S6-1 Tuesday, Jan. 5 08:00 Hormones as mediators of phenotypic and genetic integration: an evolutionary genetics approach COX, RM*; MCGLOTHLIN, JW; BONIER, F; University of Virginia; Virginia Tech; Queen\'s University firstname.lastname@example.org http://www.CoxLabUVA.org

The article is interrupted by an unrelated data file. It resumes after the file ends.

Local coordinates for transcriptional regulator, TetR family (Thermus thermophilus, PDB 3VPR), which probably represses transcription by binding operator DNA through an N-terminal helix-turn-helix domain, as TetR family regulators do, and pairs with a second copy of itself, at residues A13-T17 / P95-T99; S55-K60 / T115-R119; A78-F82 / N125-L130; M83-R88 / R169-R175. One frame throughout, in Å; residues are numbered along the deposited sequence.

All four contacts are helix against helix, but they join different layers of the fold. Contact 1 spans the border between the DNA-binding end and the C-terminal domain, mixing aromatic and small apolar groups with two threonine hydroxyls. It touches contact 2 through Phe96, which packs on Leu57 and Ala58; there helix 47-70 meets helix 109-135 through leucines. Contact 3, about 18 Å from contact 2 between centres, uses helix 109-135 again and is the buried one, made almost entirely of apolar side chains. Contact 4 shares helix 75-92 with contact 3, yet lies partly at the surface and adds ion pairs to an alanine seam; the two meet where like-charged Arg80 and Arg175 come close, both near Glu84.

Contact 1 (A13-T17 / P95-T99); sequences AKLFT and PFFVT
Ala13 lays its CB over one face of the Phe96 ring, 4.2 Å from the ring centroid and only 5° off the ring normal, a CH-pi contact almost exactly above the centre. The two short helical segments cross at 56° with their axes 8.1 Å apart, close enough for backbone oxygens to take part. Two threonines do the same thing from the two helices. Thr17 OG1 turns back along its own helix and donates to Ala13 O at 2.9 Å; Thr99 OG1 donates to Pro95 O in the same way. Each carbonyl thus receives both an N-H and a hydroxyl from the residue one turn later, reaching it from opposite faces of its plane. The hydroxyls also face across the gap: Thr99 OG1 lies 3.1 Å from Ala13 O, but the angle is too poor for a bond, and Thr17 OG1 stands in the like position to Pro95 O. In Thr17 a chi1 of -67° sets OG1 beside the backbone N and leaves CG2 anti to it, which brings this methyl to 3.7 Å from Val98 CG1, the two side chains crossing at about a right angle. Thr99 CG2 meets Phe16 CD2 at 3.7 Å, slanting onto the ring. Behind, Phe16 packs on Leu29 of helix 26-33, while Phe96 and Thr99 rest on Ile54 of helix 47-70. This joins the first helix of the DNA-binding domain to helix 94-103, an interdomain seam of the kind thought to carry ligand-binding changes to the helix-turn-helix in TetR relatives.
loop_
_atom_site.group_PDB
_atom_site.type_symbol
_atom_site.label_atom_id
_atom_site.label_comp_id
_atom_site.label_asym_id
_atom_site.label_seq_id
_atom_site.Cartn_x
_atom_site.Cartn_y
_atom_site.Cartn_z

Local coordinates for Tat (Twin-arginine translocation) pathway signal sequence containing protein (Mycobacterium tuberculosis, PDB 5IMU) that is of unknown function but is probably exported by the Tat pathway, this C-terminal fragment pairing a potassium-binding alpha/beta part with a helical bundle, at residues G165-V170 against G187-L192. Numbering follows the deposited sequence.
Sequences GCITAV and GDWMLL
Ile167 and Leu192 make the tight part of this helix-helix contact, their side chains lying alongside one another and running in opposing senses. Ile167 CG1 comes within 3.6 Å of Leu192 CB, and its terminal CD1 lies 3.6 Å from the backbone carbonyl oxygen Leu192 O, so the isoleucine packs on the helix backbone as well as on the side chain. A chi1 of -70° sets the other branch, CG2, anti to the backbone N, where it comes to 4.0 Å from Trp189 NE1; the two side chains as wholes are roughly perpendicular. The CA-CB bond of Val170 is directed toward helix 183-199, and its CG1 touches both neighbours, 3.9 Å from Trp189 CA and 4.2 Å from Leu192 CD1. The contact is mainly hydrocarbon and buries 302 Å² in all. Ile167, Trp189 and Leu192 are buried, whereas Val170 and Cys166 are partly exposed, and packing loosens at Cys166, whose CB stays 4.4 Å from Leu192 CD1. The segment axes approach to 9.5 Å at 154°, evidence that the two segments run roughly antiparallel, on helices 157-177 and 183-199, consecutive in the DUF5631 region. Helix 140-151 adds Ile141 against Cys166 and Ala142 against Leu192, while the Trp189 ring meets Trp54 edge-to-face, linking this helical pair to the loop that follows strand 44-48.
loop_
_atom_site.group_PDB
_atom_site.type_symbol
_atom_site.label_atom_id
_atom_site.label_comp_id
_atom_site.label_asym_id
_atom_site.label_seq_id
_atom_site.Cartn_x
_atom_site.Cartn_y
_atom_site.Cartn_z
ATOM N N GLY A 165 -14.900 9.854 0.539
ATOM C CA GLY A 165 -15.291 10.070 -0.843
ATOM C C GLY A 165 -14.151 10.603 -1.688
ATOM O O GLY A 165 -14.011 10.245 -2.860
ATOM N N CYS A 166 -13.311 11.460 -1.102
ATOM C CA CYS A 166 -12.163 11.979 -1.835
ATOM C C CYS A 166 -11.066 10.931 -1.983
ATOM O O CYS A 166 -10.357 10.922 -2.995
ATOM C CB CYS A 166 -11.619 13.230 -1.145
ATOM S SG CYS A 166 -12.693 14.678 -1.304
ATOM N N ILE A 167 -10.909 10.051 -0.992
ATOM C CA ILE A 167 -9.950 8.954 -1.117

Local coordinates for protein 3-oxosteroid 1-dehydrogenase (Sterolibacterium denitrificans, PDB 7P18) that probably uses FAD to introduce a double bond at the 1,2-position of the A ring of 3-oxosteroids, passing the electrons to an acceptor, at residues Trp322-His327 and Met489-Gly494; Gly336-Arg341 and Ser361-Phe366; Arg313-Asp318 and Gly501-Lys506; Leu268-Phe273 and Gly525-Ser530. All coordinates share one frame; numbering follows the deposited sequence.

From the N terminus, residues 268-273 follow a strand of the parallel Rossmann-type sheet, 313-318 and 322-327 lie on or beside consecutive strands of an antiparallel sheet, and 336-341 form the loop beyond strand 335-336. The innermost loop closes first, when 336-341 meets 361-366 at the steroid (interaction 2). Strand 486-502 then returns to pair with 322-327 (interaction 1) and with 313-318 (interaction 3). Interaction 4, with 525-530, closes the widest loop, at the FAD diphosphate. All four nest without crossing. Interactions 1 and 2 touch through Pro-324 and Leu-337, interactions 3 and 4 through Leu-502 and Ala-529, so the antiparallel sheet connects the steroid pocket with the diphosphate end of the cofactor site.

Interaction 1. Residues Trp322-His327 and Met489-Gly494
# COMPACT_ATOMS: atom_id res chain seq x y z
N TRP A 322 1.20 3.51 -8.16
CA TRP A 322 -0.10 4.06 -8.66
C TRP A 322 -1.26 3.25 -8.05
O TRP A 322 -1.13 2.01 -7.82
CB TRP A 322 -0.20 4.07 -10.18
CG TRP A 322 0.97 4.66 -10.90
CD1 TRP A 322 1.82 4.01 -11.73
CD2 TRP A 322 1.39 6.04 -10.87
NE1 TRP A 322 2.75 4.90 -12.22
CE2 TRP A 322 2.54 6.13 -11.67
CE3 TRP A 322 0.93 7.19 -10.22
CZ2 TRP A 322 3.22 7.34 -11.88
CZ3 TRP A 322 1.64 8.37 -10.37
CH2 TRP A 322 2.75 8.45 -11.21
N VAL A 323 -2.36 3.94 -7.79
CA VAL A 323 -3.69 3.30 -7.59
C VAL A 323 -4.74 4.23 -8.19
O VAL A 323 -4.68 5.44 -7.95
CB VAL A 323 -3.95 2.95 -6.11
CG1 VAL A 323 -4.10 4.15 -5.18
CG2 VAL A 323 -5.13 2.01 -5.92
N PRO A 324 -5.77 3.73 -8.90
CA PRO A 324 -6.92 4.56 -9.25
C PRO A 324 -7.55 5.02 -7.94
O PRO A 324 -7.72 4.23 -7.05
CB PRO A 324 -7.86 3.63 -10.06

At its core, evolutionary endocrinology represents a synthesis between comparative endocrinology and evolutionary genetics. This synthesis can be viewed through the breeder’s equation, a cornerstone of quantitative genetics that, in univariate form, states that a population’s evolutionary response is the product of the heritability of a trait and selection on that trait (R = h2S). Under this framework, evolutionary endocrinologists have begun to quantify the heritability of, and the strength of selection on, a variety of hormonal phenotypes. With reference to our work in birds and lizards, we review theses studies while emphasizing the challenges of applying this framework to hormonal phenotypes that are inherently plastic and mediate adaptive responses to environmental variation. Next, we consider the untapped potential of evolutionary endocrinology as a framework for exploring multivariate versions of the breeder’s equation, with emphasis on the role of hormones in structuring genetic covariance. As an extension of the familiar concepts of phenotypic integration and hormonal pleiotropy, we illustrate how the hormonal milieu of an individual acts as a local environment for gene expression, thereby influencing the quantitative-genetic architecture of integrated, multivariate phenotypes. In particular, we show how classic hormonal manipulations and quantitative-genetic breeding designs can be integrated with next-generation transcriptomic surveys to link genotypes to phenotypes via hormonal regulation. We emphasize that hormones are more than mechanistic links in the translation of genotype to phenotype: they are interactive features of the evolutionary process, structuring the genetic variances and covariances that determine a population’s evolutionary response to selection.